Tuesday, February 28, 2012

S&P 1800?

"Could stocks be cheap?"

Dan McCrum had an interesting column in last Saturday's Financial Times.

Unlike the usual discussion of how financial Armageddon is right around the corner (please see yesterday's Random Glenings post), McCrum walks through the math of how the S&P could actually be undervalued at current levels.

I'll discuss his logic more fully below, but here's how he concludes his column:

So, come 2014, the companies of the S&P {500} might produce $125 or $130 of net profits. Perhaps they won't start to buy each other, pushing up valuations, and maybe savers will continue to prefer the safety of bonds even as inflation eats away at their nest egg.  But at 14 times earnings that would still translate into a market above 1,800.

Perhaps 2012 will be the year of missed opportunity?

http://www.ft.com/intl/cms/s/0/5ec70d94-5e65-11e1-85f6-00144feabdc0.html#axzz1ngNcg0ZB

What, I hear you say, how can this be?  Aren't you worried about the euro; Iran; budget deficits; and a lethargic housing market?  

How can you possibly say that stocks could rise more than +30% from current levels?

Well, the logic is fairly straightforward.

Yes, we are probably in a slow-growth world for a while.

McCrum assumes that the emerging markets will grow 4% to 6% in the next few years, which is actually below recent rates of growth.  Developed markets, meanwhile, will probably only grow at a +2% pace, also below historic trends.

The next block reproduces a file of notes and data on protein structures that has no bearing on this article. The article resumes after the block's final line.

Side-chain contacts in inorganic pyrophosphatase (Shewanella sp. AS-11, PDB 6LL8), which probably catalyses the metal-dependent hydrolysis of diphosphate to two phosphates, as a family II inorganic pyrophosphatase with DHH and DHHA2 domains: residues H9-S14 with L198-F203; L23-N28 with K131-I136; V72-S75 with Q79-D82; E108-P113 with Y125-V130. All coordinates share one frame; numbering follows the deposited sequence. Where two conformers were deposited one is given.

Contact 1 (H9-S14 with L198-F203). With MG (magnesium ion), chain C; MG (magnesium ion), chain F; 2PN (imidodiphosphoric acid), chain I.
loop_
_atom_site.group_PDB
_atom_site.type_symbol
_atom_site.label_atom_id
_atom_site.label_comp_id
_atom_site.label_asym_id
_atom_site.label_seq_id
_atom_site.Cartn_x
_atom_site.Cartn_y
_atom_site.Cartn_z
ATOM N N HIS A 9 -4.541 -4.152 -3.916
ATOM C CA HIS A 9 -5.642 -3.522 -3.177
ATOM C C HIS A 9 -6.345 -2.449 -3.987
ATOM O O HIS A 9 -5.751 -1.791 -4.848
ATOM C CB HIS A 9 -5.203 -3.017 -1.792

All told, the overall average rate of growth for the global economies could run at +3% per annum.  Nothing too aggressive in this assumption.

Now, if the top line of the companies in the S&P mirror the global growth rates, revenues should grow at +3% per year for the next few years.

If this is the case, and company margins are maintained at around current levels (or slightly lower), earnings should grow at +6% a year.

With corporate cash levels at record high levels - about $2 trillion, at last count - the trend towards share buybacks should continue, despite the fact that many investors would prefer higher dividend payouts.

If corporations continue to buy shares back at current rates, earnings per share could easily grow at +8% a year for the next few years.

OK:  3% top line growth, 8% earnings per share.  What does this mean in terms of the market?

Consensus earnings estimates for the S&P 500 this year indicate that analysts expect the composite to earn $103 in 2012.  This, by the way, is no change from 2011, and I think this could be too pessimistic.

Whatever.

Now, assuming that the S&P earnings grow at +8% per year in 2013 and 2014. This translates into 2014 earnings of more than $120. 

Putting a 14x earnings multiple on $120 yields a S&P level of nearly 1700. 

If 2012 earnings return to the last five years trend growth rate of +3% per year, this gets 2014 earnings closer to $125, which gets you to McCrum's level of 1800 on the S&P (14 x $125 = $1750).

Now, the bears will argue that assuming a 14x earnings multiple is too high, despite the fact that:
  • the median S&P multiple for the last 20 years has been 18x;
  • the lowest S&P multiple (in 2009) was 11x;
  • the Fed has already announced that it will keep interest rates historically low through the end of 2014.
In other words, I think that 14x is fairly conservative in today's low interest rate environment.

Of course there's lots that can go wrong.  However, I would challenge the uber-bears on the world and the markets to walk me through how exactly they believe stocks will continue to disappoint.

An S&P level of 1750 in 2014 would only be +13% higher than the S&P in 2007, when earnings were $90 for the index.

The S&P was also around 1550 in 2000, when earnings were around $50, but the multiple at that time was still in the throes of the "bubble era".

Or, put it another way, there's probably more opportunity than risk in today's markets, despite the recent run-up.